Miller: Adelle Pomeroy, I started by asking you about schools and kids, but what do you see in terms of the needs among adults right now?

Pomeroy: Wow, we see a huge need among adults, our youth programs or programs where we can disperse free laptops and desktop computers to youth are often overrun by requests for adults as well. We briefly opened a program called Gifted Geek Box, but we had over 700 applications in a period of weeks, and had to shutter it until we could actually serve all of those folks. We find that often parents will apply for their kids to get free computers from our programs so that they can use them as an entire family. And we often see students writing to us in sort of the comment boxes of the application or in thank you notes letting us know that it’s the first time their family has had access as a group to the computer and it’s really a shared device among the whole family, but adult access to both digital skills and especially in sort of the workforce development area as all of this, all of these jobs are becoming more remote or the expectation for having these digital skills that Carmen Rubio just touched on has become effectively a requirement. And and so Free Geek is definitely seeing sort of access to the internet as less of a luxury and more needs to be treated as a utility

and also funded in a foundational way and structural way as a utility.

Miller: Well, Carmen Rubio, what would that look like? I mean, because right now, I mean internet in Portland’s, it’s not municipal wifi, I mean, and it’s different than say the way we deal with the Portland Water Bureau, what role should the city play in this?

Rubio: Yeah, that’s an excellent question. And it’s something that ultimately is our big vision, right? It’s to close the digital divide and enable communities to better participate in this economy. But it will, we will need to have lower cost municipal broadband option for Portlanders to have access to, like any other public utility, and it is a big goal and it requires a complex set of planning and fundraising and a financial plan for that, but we have no other choice but to really set ourselves up for this direction in the future. And so I’m excited about that goal. It may seem far away, but it’s something that we need to be talking about now.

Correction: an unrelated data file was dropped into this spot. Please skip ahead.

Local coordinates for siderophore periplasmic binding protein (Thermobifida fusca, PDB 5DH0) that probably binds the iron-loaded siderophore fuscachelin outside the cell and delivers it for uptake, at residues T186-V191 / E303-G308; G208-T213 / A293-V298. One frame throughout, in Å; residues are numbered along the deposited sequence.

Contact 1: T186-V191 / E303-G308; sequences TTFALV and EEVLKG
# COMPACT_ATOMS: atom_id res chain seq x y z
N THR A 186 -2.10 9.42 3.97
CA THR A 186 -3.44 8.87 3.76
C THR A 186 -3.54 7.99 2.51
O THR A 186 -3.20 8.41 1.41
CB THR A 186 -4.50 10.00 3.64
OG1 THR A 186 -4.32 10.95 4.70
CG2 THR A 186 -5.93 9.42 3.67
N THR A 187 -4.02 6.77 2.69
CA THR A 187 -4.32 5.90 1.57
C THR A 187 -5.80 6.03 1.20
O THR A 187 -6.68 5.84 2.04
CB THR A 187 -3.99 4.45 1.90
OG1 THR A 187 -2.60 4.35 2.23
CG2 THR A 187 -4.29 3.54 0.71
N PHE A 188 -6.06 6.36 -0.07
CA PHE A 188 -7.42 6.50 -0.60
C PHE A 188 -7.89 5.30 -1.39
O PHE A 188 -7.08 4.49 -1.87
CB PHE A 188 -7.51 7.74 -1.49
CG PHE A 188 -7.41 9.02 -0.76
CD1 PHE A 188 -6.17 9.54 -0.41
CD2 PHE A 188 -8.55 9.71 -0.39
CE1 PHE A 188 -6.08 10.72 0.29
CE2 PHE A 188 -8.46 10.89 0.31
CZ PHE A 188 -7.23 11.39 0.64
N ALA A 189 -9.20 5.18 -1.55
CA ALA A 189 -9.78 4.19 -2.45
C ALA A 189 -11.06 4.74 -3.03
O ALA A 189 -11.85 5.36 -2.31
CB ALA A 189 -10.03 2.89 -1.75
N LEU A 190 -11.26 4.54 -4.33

Miller: Elisabeth Perez. I’ve often heard about the digital divide being talked about as one that basically maps in an urban/rural divide way, i.e. cities have broadband and the slower or spottier connections are in rural areas. What do you think is missing when we look at the picture that way?

Perez: Yeah, that is just not true. I mean, we have very different needs. Well the needs are the same, I think our challenges are different. So I think your point is relevant because by federal definitions, the majority of the Portland metro region is considered served. So when we look at federal broadband maps, they’re informed by the telecommunication carriers and they’re self reporting. If one household in a census block is served, then that means the entire community is served. They’re not considering speed. So the speed to qualify as being served is also too slow. You can’t have two adults on the same line, let alone an entire family. And then just because the household has access to the internet doesn’t mean that the cost of service is affordable. I’ll note that low income service levels often have even slower speeds or they throttle once they reach a data cap. So we have at least 22% of our households or more than 143,000 Portlanders without broadband connection, and I think this is a statewide issue. So I don’t think it should be urban versus rural. It should really be that all of Oregon and really all of the states should be connected because when we talk about Portlanders, we talk about Portlanders as being people who live, work, play and worship in our city, which means that they’re now always within the geographic lines of Portland.

Miller: Elisabeth Perez, we have to take a break, but thanks so much for joining us. That’s Elisabeth, Perez, Carmen Rubio and Adelle Pomeroy.